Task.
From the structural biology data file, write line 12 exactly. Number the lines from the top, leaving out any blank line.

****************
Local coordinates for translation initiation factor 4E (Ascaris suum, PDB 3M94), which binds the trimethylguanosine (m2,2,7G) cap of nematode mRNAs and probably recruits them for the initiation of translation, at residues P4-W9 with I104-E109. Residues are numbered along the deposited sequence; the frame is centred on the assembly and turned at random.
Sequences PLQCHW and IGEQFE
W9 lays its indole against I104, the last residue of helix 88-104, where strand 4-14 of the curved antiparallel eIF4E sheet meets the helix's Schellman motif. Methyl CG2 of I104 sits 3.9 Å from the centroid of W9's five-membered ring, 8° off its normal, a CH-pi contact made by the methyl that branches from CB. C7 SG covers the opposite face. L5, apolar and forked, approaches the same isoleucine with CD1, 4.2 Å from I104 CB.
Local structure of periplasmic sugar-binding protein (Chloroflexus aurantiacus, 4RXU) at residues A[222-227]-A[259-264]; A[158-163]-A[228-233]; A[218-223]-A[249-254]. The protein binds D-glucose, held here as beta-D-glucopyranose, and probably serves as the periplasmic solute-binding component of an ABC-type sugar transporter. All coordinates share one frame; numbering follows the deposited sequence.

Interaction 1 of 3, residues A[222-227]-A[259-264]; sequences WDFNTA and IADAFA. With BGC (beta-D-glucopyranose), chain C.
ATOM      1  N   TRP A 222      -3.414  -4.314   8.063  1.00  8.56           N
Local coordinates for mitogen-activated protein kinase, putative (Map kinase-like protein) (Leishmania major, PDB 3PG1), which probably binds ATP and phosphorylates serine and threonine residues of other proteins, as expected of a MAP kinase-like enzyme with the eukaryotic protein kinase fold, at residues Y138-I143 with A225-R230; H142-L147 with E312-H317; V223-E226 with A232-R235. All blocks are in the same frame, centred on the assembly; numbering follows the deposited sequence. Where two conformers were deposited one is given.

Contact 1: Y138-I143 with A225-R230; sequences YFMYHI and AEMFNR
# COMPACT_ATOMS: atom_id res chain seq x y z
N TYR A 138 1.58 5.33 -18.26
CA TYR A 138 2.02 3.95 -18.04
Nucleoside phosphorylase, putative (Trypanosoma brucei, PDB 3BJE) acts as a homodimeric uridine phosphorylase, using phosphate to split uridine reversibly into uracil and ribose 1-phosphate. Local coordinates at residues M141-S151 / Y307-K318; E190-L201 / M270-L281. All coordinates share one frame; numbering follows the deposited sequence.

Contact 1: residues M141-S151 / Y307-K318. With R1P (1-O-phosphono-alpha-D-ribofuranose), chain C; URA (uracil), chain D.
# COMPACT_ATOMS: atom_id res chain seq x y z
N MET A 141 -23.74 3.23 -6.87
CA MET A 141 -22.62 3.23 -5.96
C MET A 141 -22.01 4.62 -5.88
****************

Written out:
Nucleoside phosphorylase, putative (Trypanosoma brucei, PDB 3BJE) acts as a homodimeric uridine phosphorylase, using phosphate to split uridine reversibly into uracil and ribose 1-phosphate. Local coordinates at residues M141-S151 / Y307-K318; E190-L201 / M270-L281. All coordinates share one frame; numbering follows the deposited sequence.